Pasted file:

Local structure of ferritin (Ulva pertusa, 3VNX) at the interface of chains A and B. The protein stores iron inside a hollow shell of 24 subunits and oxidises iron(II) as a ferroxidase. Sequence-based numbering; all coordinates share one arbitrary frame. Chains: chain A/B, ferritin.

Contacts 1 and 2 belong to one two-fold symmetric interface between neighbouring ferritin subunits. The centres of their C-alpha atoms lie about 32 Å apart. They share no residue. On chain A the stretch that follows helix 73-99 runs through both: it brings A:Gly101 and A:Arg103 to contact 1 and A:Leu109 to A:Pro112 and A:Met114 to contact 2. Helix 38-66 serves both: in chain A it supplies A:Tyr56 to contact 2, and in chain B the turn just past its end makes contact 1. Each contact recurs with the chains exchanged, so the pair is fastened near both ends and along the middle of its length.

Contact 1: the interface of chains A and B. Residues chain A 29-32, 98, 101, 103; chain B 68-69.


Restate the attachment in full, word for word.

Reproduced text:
Local structure of ferritin (Ulva pertusa, 3VNX) at the interface of chains A and B. The protein stores iron inside a hollow shell of 24 subunits and oxidises iron(II) as a ferroxidase. Sequence-based numbering; all coordinates share one arbitrary frame. Chains: chain A/B, ferritin.

Contacts 1 and 2 belong to one two-fold symmetric interface between neighbouring ferritin subunits. The centres of their C-alpha atoms lie about 32 Å apart. They share no residue. On chain A the stretch that follows helix 73-99 runs through both: it brings A:Gly101 and A:Arg103 to contact 1 and A:Leu109 to A:Pro112 and A:Met114 to contact 2. Helix 38-66 serves both: in chain A it supplies A:Tyr56 to contact 2, and in chain B the turn just past its end makes contact 1. Each contact recurs with the chains exchanged, so the pair is fastened near both ends and along the middle of its length.

Contact 1: the interface of chains A and B. Residues chain A 29-32, 98, 101, 103; chain B 68-69.